13. When it comes to paragraph 50.2 there is, as I say, no indication of the nature of the breach or breaches or whether they were repudiatory. So, on the all-important 50.2(d), which was presumably the "last straw", there is no clear finding of fact as to what happened at the grievance meeting and no indication that the Employment Judge asked herself whether what happened involved conduct by the employer which was calculated or likely to destroy the relationship of trust and confidence without reasonable or proper cause.

14. In those circumstances, although I very strongly suspect that, if the Employment Judge had done her job properly, she would have found in favour of the Claimant on the basis that I understood his claim to be made, I do not think her factual findings or reasons are sufficient to uphold her decision on constructive dismissal. In those circumstances, although I have great sympathy with the Claimant, I am afraid I have to allow the appeal on constructive dismissal and remit the Decision to the Employment Tribunal. The employers are entitled to a properly reasoned Decision which shows that the right questions have been considered and answered favourably to the Claimant.

The Cross-Appeal

15. The cross-appeal relates to findings of contributory fault by the Claimant, and in that respect the Judge said this:

"50.3. As can be seen from the manner in which remedy has been calculated (see below), the 30% deduction to the compensatory award was assessed because the Claimant had contributed to his dismissal in that:-

(a) He was fully aware of how the Respondents communicated (by orally responding as opposed to by way of e-mails), yet the Claimant only communicated by e-mail. He contacted the office by phone but did not ask to speak to the Stroh brothers. The Claimant confirmed that he had called the office in the mornings, when he knew that the brothers would not be in the office. Not contacting them in a manner which was the main way to communicate with the brothers (namely orally) was surprising given the close relationship, which the brothers and the Claimant had previously enjoyed (by for example, praying together and attending their children's weddings);

(b) He was involved in repairs. Mr Stroh stated that where there was an issue, the culture of the office was such that each employee just dealt with the matter. The Claimant had contributed to his dismissal by not proactively dealing with the repairs;

(c) The Claimant had tripped on the loose wiring previously but had not informed anyone other than his secretary; this had contributed to his dismissal; had he told the brothers about the fall, they may have repaired it;

(d) The grievance meeting took place on 16 January 2013. The Claimant resigned on 21 January 2013. He contributed to his dismissal by (i) cutting the meeting short after just 15 minutes when the brothers wanted to continue to discuss the matter and (ii) not awaiting the outcome of the grievance meeting."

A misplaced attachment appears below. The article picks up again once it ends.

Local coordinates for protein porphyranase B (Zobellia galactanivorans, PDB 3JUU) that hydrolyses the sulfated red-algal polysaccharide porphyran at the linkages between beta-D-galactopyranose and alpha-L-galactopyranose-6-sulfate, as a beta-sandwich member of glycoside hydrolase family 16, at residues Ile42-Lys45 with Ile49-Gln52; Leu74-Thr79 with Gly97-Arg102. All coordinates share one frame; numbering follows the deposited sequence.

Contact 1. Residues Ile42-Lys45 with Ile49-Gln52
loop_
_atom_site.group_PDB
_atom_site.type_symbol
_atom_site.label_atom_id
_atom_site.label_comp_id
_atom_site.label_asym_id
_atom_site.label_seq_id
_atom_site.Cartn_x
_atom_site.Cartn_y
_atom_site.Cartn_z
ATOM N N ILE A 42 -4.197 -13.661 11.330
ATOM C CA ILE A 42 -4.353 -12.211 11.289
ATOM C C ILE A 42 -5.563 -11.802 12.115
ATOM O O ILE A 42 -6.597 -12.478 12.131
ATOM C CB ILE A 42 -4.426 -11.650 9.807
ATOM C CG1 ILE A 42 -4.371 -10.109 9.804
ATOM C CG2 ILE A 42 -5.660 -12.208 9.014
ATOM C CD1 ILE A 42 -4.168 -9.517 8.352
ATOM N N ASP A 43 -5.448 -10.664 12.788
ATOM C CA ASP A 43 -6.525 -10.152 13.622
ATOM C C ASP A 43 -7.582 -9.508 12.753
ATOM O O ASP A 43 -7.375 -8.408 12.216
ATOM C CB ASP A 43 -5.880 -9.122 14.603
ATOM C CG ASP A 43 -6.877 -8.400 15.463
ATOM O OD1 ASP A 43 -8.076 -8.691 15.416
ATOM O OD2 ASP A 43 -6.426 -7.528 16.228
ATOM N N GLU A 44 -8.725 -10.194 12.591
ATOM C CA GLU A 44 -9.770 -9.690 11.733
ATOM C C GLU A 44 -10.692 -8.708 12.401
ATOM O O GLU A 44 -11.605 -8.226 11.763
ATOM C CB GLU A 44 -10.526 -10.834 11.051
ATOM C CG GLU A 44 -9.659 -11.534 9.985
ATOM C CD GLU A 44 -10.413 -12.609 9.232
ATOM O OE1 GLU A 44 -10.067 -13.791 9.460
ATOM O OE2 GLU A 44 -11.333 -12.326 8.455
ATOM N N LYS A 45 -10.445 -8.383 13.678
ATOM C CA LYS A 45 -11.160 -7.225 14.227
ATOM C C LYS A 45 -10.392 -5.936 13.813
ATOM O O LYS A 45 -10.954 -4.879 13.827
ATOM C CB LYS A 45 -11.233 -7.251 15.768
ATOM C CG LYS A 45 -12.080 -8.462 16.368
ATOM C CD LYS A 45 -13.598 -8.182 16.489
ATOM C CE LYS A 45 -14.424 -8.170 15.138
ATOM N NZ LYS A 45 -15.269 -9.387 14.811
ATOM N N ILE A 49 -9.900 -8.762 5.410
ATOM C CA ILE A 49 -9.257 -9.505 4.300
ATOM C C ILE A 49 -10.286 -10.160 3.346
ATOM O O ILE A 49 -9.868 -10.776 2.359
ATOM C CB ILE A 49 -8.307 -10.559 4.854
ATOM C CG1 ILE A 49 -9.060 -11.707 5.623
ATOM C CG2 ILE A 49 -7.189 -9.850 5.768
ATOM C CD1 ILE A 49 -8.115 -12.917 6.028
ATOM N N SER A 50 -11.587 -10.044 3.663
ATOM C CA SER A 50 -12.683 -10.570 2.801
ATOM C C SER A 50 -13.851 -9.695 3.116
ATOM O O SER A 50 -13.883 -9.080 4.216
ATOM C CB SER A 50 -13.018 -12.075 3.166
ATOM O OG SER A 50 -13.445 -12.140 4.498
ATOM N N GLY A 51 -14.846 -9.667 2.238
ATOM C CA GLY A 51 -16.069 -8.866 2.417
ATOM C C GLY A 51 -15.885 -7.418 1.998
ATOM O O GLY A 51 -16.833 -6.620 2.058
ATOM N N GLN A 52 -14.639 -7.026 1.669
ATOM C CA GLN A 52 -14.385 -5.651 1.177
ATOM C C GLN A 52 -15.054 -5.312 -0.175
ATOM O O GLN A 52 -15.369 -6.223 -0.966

16. As I indicated in argument, it must almost inevitably follow that if the appeal were allowed, the cross-appeal would also be allowed. In any event the Employment Judge failed to record in her Judgment that in order to lead to a reduction under section 123(6) a Claimant's conduct must be blameworthy or culpable, and it is not clear from paragraph 50.3 that all the conduct there recorded should be categorised in that way. Nor is it all clear how the Employment Judge has reached the conclusions that letters (a), (b) and (c) were causative of the constructive dismissal or how the findings at (d) are supposed to relate to the finding at 50.2(d).

17. I therefore allow the cross-appeal. Consequently all aspects of the unfair dismissal claim will need to be remitted. Given the shortcomings in the Employment Judge's Decision and the time that has passed, I cannot see that there is any merit in remitting the matter to her. It will therefore need to go back to a new Employment Judge, who will consider the whole matter afresh and hear evidence. As I have already said, that is a very regrettable outcome, but that is the way it has to be, I am afraid.

Costs

18. The Appellant applies for re-imbursement of their fees. I note what the President said in the case of Look Ahead Housing & Care Ltd v Chetty & Anor UKEAT/0037/14/MC. It seems to me that the Appellant was substantially successful. Although on a strict analysis they succeeded on only one out of three grounds of appeal, nevertheless they got everything they were after, in effect. The Respondent was wholly successful on the cross-appeal, which is something I think I should recognise. Doing my best, I am going to award costs of £1,000 as opposed to £1,600, which is the full fee. I hope that is doing justice.